“Did that faze him? Not on your life. He checked up both horses before he opened his mouth again.

“‘You don’t look none too slick yourself. How comes it you’re trampin’ this hot weather?’

“I see what he was driving at and so I fed him the dope he wanted.

“‘Well, I’ve had hard luck,’ I says. ‘I’ve been sick.’

“‘You don’t look sick,’ he snapped out, quick as a flash. ‘You look tolerable husky. You ‘pear like one o’ these chaps that eat up all they earn–eat and drink and gamble,’ he went on, pilin’ it up. ‘I don’t pity tramps a bit; they’re all topers.’

“I took it meek as Moses.

“‘Well,’ I says, ‘I’m just out of the hospital, and whilst I may seem husky, I need a good quiet place and a nice easy job for a while. Moreover, I’m terrible hungry.’

“‘You go ‘long up to the house,’ he says, ‘and tell the girl in the kitchen to hand you out a plate of cold meat. I’ll be along in a minute.’

“And off he went to the barn, leavin’ me shakin’ with his jolt. He was game all right! He figured me out as the prodigal son, and wa’n’t goin’ to knuckle. He intended for me to do all the knee exercise. I drifted along up the path toward the kitchen.

“Judas! but it did seem nice and familiar. It was all so green and flowery after camp. There ain’t a tree or a patch of green grass left in Cripple; but there, in our old yard, were lylock-trees, and rose-bushes climbin’ the porch, and pinks and hollyhocks–and beehives, just as they used to set–and clover. Say, it nearly had me snifflin’. It sure did.”

The memory of it rather pinched his voice as he described it, but he went on.

“Of course I couldn’t live down there now–it’s too low, after a man has breathed such air as this.”

He looked out at the big clouds soaring round Pike’s Peak.

“But the flowers and the grass they did kind o’ get me. I edged round on the front side of the house, and, sure enough, there sat mother, just as she used to–in the same old chair.

“Cap, I want to tell you, I didn’t play no circus tricks on her. Her head had grown white as snow and she looked kind o’ sad and feeble. I began to understand a little of the worry I’d been to her. I said good evening, and she turned and looked at me. Then she opened her arms and called out my name.”

His voice choked unmistakably this time, and it was a minute or two before he resumed.

“No jokes, no lies doin’ there! I opened right up to her. I told her I’d done well, but that I didn’t want father to know it just yet, and we sit there holdin’ hands when the old man hove round the corner.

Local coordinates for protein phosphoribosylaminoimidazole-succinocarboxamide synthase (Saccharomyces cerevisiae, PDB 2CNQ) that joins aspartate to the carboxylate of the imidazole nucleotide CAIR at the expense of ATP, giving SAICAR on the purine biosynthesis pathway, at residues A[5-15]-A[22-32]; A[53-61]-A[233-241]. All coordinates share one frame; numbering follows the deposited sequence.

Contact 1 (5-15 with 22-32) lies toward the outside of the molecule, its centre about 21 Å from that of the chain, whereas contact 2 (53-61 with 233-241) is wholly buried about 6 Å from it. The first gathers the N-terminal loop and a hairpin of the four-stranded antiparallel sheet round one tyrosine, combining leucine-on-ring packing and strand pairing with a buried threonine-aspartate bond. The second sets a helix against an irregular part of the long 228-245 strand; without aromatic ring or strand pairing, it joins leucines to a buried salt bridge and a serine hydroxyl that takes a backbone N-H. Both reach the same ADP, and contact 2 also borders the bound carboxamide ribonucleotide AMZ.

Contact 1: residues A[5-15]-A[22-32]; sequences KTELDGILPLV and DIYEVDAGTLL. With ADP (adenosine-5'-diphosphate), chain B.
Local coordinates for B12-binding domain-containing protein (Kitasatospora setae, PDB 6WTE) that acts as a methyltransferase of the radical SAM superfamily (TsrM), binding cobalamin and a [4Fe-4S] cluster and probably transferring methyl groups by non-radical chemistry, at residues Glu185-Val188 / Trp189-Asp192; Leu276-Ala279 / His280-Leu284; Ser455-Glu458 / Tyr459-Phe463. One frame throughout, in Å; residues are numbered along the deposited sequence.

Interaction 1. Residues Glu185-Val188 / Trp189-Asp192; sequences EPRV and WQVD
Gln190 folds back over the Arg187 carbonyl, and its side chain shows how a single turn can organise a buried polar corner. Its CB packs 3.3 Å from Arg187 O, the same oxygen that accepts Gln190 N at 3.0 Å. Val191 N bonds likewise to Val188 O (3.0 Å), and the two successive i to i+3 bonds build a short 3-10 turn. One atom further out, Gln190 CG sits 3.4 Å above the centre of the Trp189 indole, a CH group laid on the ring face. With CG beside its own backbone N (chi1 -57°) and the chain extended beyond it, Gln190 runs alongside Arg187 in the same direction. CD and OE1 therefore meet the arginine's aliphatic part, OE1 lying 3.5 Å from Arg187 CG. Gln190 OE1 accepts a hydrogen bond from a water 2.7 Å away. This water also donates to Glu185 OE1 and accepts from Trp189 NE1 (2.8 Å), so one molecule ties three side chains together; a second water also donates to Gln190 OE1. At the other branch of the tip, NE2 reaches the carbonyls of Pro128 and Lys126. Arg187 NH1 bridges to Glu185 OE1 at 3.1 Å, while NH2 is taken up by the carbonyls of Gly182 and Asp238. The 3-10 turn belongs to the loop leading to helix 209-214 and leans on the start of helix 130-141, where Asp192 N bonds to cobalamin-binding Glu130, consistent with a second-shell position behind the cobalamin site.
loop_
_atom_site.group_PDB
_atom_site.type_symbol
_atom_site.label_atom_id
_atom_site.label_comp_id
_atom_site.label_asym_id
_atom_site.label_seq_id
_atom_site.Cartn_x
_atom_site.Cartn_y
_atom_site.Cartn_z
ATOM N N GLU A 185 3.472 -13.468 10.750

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“‘Stephen,’ says mother, kind o’ solemn, ‘here’s our son Edward.’

“Did the old man wilt, or climb the line fence and offer to shake hands? Nitsky! He just shoved one hip onto the edge of the porch and remarked:

“‘Does this dry spell reach as fur as where you’ve been?’”

He broke into silent laughter again, and I joined him. This was all so deeply characteristic of the life I had known in my youth that I writhed with delight. I understood the duel of wits and wills. I could see it proceed as my companion chuckled.

“Well, sir, we played that game all the evening. I told of all the bad leases I’d tackled–and how I’d been thrown from a horse and laid up for six months. I brought out every set-back and bruise I’d ever had–all to see if the old man would weaken and feel sorry for me.”

“Did he?”

“Not for a minute! And sometimes, as I looked at him, I was sorry I’d come home; but when I was with mother I was glad. She ‘phoned to sis, who lived in Jackson, and sis came on the lope, and we had a nice family party. Sis touched on Nancy McRae.

“‘You remember her?’ she asked.

“‘I seem to,’ I says, kind of slow, as if I was dredgin’ my mind to find something.

“‘Well, she’s on the farm, just the same as ever–takin’ care of the old man. Her mother’s dead.’

“I didn’t push that matter any farther, but just planned to ride over the next morning and see how she looked.

“All that evening sis and I deviled the old man. Mother had told sis about my mine–and so she’d bring out every little while how uncertain the gold-seekin’ business was and how if I’d stayed on the farm I could ‘a’ been well off–and she’d push me hard when I started in on one of my hard-luck stories. I had to own up that I had walked out to save money, and that I was travelin’ on an excursion ticket ’cause it was cheap–and so on.